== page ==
Lisez bien cet article du Washington Post et les accusations portees contre les reseaux francais de Netanyahu et vous comprendrez que la bataille pour le controle du Maghreb-Sahel se joue en ce moment meme. Il transparait clairement que les americains affirment aujourd'hui que la liquidation de leur ambassadeur a Benghazi est le fait de la situation precaire au Mali, que la DGSE a destabilise, sans l'aval US, pour faire re-elire Sarkozy, et pour la garder sous son controle et giron colonial, obligeant ainsi les americains a renoncer a l'AFRICOM, et empechant son installation dans la zone. Une maniere pour l'agent du mossad Sarkozy de donner des gages aux elites racistes corrompues francaises, et aux multinationales francaises comme TOTAL et AREVA qui volent les richesses des peuples de la region, qu'il savait et pouvait gerer la situation et l'agenda sioniste du 'Grand Moyen Orient' ou 'politique europeene de voisinage' apres l'echec patent de la mise en place de 'l'Union pour la Mediteranee' qui consacrait le pillage exclusif aux reseaux maconniques et politiques francais que le pere Guigoux mettaient en place, ce que l'agent Merkel ne put tolerer, une histoire de gros sous, et de securite energetique, voir le projet Desertec. Toujours!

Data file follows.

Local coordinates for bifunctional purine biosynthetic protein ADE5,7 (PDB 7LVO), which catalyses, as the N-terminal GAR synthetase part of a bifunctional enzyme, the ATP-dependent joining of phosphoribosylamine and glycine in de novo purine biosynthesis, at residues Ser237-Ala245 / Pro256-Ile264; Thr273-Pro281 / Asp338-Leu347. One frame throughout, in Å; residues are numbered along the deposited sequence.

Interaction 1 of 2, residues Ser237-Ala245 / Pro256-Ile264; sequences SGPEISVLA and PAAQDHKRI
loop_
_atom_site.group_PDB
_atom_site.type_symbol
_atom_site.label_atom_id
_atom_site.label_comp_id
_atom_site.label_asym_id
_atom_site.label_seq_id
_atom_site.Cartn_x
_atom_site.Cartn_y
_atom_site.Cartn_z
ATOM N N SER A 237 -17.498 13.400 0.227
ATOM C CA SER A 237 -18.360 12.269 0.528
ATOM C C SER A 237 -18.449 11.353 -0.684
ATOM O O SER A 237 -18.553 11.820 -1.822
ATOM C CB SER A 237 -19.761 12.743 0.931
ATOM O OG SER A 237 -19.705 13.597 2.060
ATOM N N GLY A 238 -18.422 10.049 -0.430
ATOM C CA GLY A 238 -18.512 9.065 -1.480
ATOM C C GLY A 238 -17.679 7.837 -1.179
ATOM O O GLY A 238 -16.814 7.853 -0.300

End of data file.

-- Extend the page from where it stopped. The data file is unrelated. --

Ceci afin que tout le monde a Paris puisse s'en mettre plein les poches, exceptes les peuples locaux, geres a l'ancienne, au travers de guerre civiles financees et provoquees par l'etat francais et les loges maconniques francaises dont les patrons de JM Le Pen du B'nai B'ret, qui sont a l'origine du chaos en Algerie depuis l'invasion de 1830, afin d'assurer leur controle et leur domination. Si l'AFRICOM s'installait a Tunis, comme c'etait le projet initial, la DGSE, la DCRI, sous total controle de Netanyahu, seraient les harkis de l'AFRICOM dans la zone avec des miettes comme lors de l'invasion de l'Iraq en 1991. Or, Netanyahu le mythomane, a du promettre a Sarkozy, Squarcini et Mangoux tout comme il le fait avec Mitt Romney, des parts du gateau car AQMI, au depart, ce n'est rien d'autre que la mafia juive sioniste franco-israelo-algerienne, dont Tewfik a trahi pour se ranger cote Washington. Si Romney perd, Netanyahu ne peut agir que sous la banniere DGSE ou DCRI, car ce sont les colons de l'espace sahelien actuellement.